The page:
“Yes.” Ariane hissed back.
“Ah, um. Sorry?”
Candle found the “field rations”, which ranged from “technically edible” to -
Well. Candle never found out what they ranged to. She stopped at “Chocolate.”
She transformed into a massive, mighty dragon - still relatively tiny inside the space - to better load herself up with chocolate.
She didn’t know why coconut-flavored chocolate was considered an army ration, but she wasn’t going to complain.
Broccoli looked around, ears flat.
Then she spotted the swimming pool. Everyone else was busy finding weapons. Broccoli didn’t think weapons were needed. Just a nice chat and a hug! That’s all anyone ever needed, really.
Broccoli got to the swimming pool, and eyed it doubtfully. Was asking for a swimming pool of water too much? Instead, it was full of ammo, just loosely piled around.
With a diving board.
It was a gun nut’s version of a Scrooge Mcduck money tower.
Eventually, the looting shopping spree came to an end, and everyone got back together.
“Hang on.” Broccoli asked. “How are we going to pay for any of this?”
There was an awkward moment as everyone took out what they had.
Elaine had some round iron coins with a triangle in the middle.
Ariane had a few bills.
Nobody else had much more that was better.
“How are we going to get out with all this stuff?” Elaine asked, doubtfully eyeing Ariane and her many guns.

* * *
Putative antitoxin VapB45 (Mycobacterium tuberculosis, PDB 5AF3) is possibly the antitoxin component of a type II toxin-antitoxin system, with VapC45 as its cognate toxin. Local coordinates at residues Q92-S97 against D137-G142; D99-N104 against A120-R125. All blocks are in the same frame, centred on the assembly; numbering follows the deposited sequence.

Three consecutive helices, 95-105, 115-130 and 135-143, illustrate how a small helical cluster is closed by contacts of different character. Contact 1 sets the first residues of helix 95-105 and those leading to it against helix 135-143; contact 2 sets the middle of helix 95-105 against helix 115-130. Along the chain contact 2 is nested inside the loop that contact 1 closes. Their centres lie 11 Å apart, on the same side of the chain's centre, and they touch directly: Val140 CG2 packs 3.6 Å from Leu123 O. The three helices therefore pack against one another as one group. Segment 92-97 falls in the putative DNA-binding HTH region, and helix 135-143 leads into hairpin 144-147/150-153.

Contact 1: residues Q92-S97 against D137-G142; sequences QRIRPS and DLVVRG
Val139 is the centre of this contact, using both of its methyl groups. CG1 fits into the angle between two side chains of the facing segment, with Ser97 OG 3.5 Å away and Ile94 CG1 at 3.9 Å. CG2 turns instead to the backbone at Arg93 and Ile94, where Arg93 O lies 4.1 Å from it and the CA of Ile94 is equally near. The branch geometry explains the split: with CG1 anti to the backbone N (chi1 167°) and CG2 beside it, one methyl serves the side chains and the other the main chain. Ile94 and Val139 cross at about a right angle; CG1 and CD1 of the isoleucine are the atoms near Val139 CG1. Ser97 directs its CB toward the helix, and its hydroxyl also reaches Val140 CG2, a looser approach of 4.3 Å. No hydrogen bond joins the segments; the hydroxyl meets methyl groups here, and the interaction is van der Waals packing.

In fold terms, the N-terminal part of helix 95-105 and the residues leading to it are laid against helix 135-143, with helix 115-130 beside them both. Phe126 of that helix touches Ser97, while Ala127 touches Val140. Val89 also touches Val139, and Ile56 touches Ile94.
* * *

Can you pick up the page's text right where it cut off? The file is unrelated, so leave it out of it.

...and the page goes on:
“Also, we should talk about how we get to the island.” Eve said. “Apparently, the metal birds can fly?”
Candle snorted, small flames emerging from her nostrils. Elaine took a few steps back, making sure she was well and clear from the Dr-
No don’t say it don’t think it. It’s not a D----g. Just a transformed human with poor taste. It must be.
“I’m bigger and faster than anything iron. Can’t even see how it flies.” She said.
Some cajoling, begging, pleading, bribery, and flattery later, and Candle had agreed to take them all to the island.
“Now we’ve gotta pay.” Ilea said, using space magic to transport them all back to the main store.
“Proprietor!” Ariane commanded. “You have a most impressive selection of weaponry. You may become a supplicant, for a generous donation.”
“What, you think you’re some sort of jedi, waving your hand around like that? Fancy mind tricks don’t work on me. Only money.” He said, drawing the last two words out and rubbing his fingers together.
Broccoli eagerly offered up everything she had.
“Here you go mister! It’s all I’ve got.”
He looked doubtfully at the offering.
“That’ll pay for three bullets.”
Elaine offered her coin pouch - along with a few diamonds.
“Now we’re talking! That pays for the training dummies and rounds you all used.” He said.
Ilea rolled her eyes, and out of nowhere, summoned a giant chunk of gold, larger than she was.
A look of greed crossed the storekeeper’s face for a brief instant.
However, the added weight of the gold was one insult too many for the floorboards. Ilea did a Wile-E-coyote.